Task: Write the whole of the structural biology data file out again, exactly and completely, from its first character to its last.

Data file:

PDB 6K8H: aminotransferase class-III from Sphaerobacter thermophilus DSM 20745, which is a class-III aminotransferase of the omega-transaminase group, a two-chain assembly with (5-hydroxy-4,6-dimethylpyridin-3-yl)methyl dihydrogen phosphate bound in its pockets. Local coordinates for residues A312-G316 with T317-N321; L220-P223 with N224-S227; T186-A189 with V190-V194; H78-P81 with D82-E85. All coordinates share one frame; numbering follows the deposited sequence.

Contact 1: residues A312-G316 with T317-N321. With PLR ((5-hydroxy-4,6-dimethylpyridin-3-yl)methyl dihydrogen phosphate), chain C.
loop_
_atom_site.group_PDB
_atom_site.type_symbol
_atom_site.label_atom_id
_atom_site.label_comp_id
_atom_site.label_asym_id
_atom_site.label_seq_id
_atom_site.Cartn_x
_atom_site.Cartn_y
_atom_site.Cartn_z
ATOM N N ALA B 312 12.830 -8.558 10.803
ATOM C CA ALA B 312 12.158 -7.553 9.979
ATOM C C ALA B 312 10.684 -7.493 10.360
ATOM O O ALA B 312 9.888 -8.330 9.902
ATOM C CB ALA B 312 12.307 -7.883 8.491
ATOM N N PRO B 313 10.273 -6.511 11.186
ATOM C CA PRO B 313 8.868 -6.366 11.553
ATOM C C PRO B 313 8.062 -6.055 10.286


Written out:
PDB 6K8H: aminotransferase class-III from Sphaerobacter thermophilus DSM 20745, which is a class-III aminotransferase of the omega-transaminase group, a two-chain assembly with (5-hydroxy-4,6-dimethylpyridin-3-yl)methyl dihydrogen phosphate bound in its pockets. Local coordinates for residues A312-G316 with T317-N321; L220-P223 with N224-S227; T186-A189 with V190-V194; H78-P81 with D82-E85. All coordinates share one frame; numbering follows the deposited sequence.

Contact 1: residues A312-G316 with T317-N321. With PLR ((5-hydroxy-4,6-dimethylpyridin-3-yl)methyl dihydrogen phosphate), chain C.
loop_
_atom_site.group_PDB
_atom_site.type_symbol
_atom_site.label_atom_id
_atom_site.label_comp_id
_atom_site.label_asym_id
_atom_site.label_seq_id
_atom_site.Cartn_x
_atom_site.Cartn_y
_atom_site.Cartn_z
ATOM N N ALA B 312 12.830 -8.558 10.803
ATOM C CA ALA B 312 12.158 -7.553 9.979
ATOM C C ALA B 312 10.684 -7.493 10.360
ATOM O O ALA B 312 9.888 -8.330 9.902
ATOM C CB ALA B 312 12.307 -7.883 8.491
ATOM N N PRO B 313 10.273 -6.511 11.186
ATOM C CA PRO B 313 8.868 -6.366 11.553
ATOM C C PRO B 313 8.062 -6.055 10.286